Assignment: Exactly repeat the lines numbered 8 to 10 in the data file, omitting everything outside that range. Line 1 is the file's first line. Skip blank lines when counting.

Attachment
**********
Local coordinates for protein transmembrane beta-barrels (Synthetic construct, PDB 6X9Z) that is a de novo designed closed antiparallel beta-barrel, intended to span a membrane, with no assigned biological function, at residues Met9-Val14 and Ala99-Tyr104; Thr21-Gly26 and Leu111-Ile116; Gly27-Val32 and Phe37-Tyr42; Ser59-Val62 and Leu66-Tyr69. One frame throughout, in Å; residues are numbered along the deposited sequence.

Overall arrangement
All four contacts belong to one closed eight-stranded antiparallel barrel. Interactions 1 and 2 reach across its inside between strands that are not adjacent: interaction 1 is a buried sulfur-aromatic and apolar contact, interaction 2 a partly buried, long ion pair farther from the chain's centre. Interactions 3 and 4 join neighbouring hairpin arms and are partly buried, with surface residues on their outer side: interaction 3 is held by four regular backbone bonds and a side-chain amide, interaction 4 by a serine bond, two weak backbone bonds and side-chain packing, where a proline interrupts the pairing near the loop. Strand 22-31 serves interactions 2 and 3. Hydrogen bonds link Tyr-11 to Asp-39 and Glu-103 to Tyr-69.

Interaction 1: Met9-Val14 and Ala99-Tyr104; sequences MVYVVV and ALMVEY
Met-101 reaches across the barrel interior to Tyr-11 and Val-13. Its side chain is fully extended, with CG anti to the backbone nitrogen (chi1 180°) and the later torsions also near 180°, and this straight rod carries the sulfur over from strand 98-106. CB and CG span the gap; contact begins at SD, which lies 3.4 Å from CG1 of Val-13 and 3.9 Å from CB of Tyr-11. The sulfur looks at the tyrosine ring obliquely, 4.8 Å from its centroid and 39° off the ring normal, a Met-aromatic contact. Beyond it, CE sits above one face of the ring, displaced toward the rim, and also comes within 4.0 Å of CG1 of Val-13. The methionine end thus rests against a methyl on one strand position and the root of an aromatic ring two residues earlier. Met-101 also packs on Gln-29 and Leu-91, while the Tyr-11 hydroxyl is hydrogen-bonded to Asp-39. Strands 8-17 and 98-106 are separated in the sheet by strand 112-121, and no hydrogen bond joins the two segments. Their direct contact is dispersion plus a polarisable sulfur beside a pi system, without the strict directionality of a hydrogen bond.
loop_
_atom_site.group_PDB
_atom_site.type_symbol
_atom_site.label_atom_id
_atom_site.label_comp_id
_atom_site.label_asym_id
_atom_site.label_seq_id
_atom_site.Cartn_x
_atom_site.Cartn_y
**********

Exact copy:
_atom_site.type_symbol
_atom_site.label_atom_id
_atom_site.label_comp_id